Purpose: Bimodal age distributions at diagnosis have been widely observed among US and European female breast cancer populations. To determine whether bimodal breast cancer distributions are also present in a sub-Saharan African population, we investigated female breast cancer in South Africa.
Methods: Using the South African National Cancer Registry data, we examined age-at-diagnosis frequency distributions (density plots) for breast cancer overall and by their receptor (oestrogen, progesterone and HER2) determinants among black and white women diagnosed during 2009-2011 in the public healthcare sector. For comparison, we also analysed corresponding 2010-2011 US SEER data. We investigated density plots using flexible mixture models, allowing early/late-onset membership to depend on receptor status.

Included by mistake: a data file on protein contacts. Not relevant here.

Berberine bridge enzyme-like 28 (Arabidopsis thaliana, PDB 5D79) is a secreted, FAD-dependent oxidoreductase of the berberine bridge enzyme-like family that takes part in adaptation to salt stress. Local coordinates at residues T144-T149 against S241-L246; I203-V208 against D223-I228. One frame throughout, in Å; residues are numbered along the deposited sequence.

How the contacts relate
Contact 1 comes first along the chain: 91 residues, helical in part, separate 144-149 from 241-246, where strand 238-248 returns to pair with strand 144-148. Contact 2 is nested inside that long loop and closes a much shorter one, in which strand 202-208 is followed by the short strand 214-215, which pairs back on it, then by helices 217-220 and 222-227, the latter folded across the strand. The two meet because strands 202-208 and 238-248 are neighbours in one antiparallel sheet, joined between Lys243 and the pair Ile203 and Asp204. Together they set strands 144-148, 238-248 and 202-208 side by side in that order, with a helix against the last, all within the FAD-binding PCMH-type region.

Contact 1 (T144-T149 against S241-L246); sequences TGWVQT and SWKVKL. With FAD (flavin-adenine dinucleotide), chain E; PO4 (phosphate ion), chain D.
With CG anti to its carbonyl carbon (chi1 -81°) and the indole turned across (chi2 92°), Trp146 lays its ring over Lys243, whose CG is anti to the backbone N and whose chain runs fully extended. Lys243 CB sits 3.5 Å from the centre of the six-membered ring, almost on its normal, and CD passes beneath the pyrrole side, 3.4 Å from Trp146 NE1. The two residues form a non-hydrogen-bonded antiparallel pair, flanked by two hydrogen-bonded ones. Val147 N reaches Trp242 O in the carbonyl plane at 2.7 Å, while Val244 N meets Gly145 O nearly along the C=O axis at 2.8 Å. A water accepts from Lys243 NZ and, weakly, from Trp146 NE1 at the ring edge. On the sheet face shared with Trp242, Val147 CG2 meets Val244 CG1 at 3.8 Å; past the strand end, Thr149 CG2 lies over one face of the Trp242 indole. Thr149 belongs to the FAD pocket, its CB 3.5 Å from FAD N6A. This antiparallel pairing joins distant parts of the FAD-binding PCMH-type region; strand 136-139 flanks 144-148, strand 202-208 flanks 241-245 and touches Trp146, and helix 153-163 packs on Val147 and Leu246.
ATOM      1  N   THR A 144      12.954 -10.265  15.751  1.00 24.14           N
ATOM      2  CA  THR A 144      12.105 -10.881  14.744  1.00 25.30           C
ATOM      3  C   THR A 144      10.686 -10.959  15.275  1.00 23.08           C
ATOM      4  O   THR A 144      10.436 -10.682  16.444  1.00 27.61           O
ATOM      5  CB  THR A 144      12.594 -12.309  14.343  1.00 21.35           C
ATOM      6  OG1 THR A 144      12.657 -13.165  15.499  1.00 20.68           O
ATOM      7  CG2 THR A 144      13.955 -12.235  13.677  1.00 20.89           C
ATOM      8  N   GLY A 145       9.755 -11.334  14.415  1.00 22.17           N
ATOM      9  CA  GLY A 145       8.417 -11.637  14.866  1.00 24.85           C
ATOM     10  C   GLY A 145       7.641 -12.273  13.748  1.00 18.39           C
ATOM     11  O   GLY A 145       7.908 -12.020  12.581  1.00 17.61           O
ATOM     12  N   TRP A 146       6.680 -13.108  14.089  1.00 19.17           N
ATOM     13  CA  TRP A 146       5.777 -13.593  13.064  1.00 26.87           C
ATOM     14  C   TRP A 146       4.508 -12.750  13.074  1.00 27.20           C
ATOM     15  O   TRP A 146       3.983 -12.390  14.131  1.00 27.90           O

Results: We included 8857 women from South Africa, 7176 (81 %) with known oestrogen receptor status, and 95064 US women. Bimodality was present in all races, with an early-onset mode between ages 40-50 years and a late-onset mode among ages 60-70 years. The early-onset mode was younger in South African black women (age 38), compared to other groups (45-54 years).
Conclusions: Consistent patterns of bimodality and of its receptor determinants were present across breast cancer patient populations in South Africa and the US. Although the clinical spectrum of breast cancer is well acknowledged as heterogeneous, universal early- and late-onset age distributions at diagnosis suggest that breast cancer etiology consists of a mixture two main types.
Keywords: Age distributions; Breast cancer; Receptors; South Africa.